The Department of Homeland Security has issued an emergency directive requiring civilian executive branch agencies to take steps to defend themselves against cyber attackers who have intercepted the Internet and e-mail traffic of some federal agencies. “In coordination with government and industry partners, the Department of Homeland Security (DHS) Cybersecurity and Infrastructure Security Agency (CISA) is tracking a series of incidents involving domain name system (DNS) infrastructure tampering. CISA is aware of multiple executive branch agency domains that were impacted by the tampering campaign and has notified the agencies that maintain them,” said the directive, which was issued yesterday by Christopher Krebs, CISA’s director.
The attackers have obtained user names and passwords that enable them to make changes to DNS records, the directive said. They have changed those records by “replacing the legitimate address of a service with an address the attacker controls. This enables them to direct user traffic to their own infrastructure for manipulation or inspection before passing it on to the legitimate service, should they choose,” it said.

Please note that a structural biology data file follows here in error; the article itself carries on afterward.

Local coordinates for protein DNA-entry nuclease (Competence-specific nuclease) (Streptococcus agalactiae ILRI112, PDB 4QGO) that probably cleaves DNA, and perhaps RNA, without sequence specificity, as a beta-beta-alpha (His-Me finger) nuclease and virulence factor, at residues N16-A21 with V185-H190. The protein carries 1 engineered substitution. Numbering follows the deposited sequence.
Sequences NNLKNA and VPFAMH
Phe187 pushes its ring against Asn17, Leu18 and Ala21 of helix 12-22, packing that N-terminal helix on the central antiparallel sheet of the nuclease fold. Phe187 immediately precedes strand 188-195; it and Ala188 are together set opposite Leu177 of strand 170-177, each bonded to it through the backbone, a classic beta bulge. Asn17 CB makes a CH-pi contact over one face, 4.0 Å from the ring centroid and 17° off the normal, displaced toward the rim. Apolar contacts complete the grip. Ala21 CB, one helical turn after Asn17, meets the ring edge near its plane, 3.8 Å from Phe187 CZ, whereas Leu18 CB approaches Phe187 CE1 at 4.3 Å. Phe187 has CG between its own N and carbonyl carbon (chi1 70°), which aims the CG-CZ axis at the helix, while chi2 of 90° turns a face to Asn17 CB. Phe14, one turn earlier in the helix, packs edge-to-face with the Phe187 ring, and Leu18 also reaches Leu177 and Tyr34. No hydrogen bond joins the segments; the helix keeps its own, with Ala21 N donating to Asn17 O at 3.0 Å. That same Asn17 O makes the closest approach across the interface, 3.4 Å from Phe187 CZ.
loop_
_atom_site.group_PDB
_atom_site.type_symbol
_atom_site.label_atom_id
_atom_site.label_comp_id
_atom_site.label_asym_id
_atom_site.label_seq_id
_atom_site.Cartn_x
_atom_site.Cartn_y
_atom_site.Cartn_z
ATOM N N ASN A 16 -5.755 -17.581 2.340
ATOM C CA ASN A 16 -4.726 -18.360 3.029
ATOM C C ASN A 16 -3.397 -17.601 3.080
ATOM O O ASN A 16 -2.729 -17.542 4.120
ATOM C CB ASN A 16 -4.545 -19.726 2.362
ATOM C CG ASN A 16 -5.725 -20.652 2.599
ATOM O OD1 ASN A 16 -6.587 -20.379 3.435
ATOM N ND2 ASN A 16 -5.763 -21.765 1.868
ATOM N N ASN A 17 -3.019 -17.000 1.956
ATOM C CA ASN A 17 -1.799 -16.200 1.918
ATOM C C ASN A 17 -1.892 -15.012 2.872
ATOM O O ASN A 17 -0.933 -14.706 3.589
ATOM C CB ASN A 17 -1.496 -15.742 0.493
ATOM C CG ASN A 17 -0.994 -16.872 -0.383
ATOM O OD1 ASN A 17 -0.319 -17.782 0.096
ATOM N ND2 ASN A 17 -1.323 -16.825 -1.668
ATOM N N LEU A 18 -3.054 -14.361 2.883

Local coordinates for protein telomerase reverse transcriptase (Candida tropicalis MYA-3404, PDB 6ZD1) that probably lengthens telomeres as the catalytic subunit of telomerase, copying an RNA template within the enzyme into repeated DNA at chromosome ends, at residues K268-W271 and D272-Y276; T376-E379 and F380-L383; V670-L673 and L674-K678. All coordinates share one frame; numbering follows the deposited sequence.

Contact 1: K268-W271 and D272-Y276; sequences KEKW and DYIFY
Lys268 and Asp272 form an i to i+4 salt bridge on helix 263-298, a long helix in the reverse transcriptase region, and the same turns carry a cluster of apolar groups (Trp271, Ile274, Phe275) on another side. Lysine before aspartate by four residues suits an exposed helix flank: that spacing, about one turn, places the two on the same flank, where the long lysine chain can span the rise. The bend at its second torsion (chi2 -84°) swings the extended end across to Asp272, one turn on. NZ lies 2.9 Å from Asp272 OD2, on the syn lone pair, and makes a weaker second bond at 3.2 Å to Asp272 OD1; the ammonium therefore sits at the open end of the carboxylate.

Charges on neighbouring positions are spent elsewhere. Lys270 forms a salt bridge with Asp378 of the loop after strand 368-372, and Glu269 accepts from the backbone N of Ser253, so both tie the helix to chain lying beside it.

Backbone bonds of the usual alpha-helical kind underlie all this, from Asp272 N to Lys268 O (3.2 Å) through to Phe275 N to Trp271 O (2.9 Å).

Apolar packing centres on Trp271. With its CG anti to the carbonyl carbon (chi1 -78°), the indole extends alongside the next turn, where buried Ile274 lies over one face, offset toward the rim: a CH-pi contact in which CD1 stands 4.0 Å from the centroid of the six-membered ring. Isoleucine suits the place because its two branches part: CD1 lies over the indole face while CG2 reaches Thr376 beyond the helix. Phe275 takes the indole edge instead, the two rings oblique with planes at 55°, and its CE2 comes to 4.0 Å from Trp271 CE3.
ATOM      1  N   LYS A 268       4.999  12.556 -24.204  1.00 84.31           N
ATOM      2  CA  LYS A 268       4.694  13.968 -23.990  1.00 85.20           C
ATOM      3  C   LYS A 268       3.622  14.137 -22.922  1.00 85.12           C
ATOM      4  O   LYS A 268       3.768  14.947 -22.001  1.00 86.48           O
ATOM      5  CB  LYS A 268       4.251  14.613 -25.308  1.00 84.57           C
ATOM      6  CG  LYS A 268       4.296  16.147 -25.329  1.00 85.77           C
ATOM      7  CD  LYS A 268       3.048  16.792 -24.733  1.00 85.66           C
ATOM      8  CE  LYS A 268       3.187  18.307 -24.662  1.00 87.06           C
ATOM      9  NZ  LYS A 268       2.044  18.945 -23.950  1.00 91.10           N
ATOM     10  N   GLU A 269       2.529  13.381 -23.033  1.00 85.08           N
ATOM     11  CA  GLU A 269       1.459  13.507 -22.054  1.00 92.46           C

Citing “significant and imminent risks to agency information and information systems presented by this activity,” the directive requires agencies within 10 days to audit their DNS records to “verify they resolve to the intended location.” Agencies also should change their DNS account passwords and add multifactor authentication to their DNS accounts. The directive did not indicate which agencies had already been affected by the attacks. DHS was given authority by the Cybersecurity Enhancement Act of 2015 to require all executive branch agencies, except intelligence agencies and the Defense Department, to address cybersecurity concerns. — Tom Leithauser, email@example.com